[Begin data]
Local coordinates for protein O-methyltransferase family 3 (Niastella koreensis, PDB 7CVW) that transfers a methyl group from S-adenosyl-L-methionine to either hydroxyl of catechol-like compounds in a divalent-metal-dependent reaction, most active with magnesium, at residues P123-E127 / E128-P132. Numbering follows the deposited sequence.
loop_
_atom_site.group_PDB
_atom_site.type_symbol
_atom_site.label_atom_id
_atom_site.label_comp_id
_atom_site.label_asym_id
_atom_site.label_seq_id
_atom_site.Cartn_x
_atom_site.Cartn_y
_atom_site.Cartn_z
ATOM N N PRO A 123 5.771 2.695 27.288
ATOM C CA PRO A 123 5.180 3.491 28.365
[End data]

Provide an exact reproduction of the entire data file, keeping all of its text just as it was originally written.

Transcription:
Local coordinates for protein O-methyltransferase family 3 (Niastella koreensis, PDB 7CVW) that transfers a methyl group from S-adenosyl-L-methionine to either hydroxyl of catechol-like compounds in a divalent-metal-dependent reaction, most active with magnesium, at residues P123-E127 / E128-P132. Numbering follows the deposited sequence.
loop_
_atom_site.group_PDB
_atom_site.type_symbol
_atom_site.label_atom_id
_atom_site.label_comp_id
_atom_site.label_asym_id
_atom_site.label_seq_id
_atom_site.Cartn_x
_atom_site.Cartn_y
_atom_site.Cartn_z
ATOM N N PRO A 123 5.771 2.695 27.288
ATOM C CA PRO A 123 5.180 3.491 28.365